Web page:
Anita Dunn Shares Her Murderous Mentor
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“Power comes from the barrel of a gun.” — Mao Zedong
Tennis legend Andre Agassi admits to having used Crystal Meth; Paris Hilton considers herself a role model for young girls; and presidential adviser and communications director Anita Dunn tells high-school students that the communist mass murderer Mao Zedong is one of the two people she “turns to most” for political guidance. And to think, not too long ago, baseball legend Dizzy Dean was considered a poor role model for using the word “ain’t.”
The world may have changed immensely since the days of Dizzy Dean, but children and adolescents are still the same. They still need solid role models. They need something beyond themselves to reach for and to care about. And dare I say it? Yes, they need clear direction in choosing between right and wrong.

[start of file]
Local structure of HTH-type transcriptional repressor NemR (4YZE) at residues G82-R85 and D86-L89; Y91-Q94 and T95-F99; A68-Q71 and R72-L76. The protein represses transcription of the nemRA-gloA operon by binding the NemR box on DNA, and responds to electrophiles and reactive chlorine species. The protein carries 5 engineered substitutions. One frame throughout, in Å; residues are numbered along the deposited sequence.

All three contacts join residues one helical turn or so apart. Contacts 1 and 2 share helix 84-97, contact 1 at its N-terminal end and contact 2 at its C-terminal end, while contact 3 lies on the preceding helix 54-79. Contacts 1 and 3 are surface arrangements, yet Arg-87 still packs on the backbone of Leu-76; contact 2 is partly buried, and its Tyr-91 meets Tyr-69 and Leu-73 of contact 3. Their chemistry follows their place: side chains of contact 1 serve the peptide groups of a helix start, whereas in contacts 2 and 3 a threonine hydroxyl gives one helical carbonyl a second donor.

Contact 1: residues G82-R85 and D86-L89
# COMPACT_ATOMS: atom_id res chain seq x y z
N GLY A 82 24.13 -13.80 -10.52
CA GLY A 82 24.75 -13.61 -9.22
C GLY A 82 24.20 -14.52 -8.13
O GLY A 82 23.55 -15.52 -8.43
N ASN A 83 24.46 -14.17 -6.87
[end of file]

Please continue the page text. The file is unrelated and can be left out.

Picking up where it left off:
Dunn’s message was an abdication of her responsibility, as an adult, to provide some of that direction. She owes the parents of that class an apology, and she owes all Americans an explanation beyond the childish one she initially offered: “It was just a joke.” It is no joke to encourage young graduates — who surely are not cognizant of the unspeakable atrocities Mao committed — to revere and emulate the most prolific mass-murderer in human history simply because he “followed his own path.”
No path is inherently good, just because it is your own. As parents, we strive to impress upon our children that there are always consequences for the choices they make; that all their choices ultimately impact not only the people they love most, but many others as well.
There is also a deeper issue to consider. The plague of multiculturalism that has blighted our history classes has created a generation unaware of the richness of their own nation’s history, and has left students desperate for worthy role models. Dunn advised the youngsters in her audience to fill that void with the philosophy of a barbaric dictator who butchered millions for the sake of his leftist utopian vision.
A vital question begs to be asked: Why didn’t Dunn draw from the pool of heroes in American history to make her point? There seems to be only one possible answer: she didn’t consider them to be as honorable, or as significant, as Chairman Mao.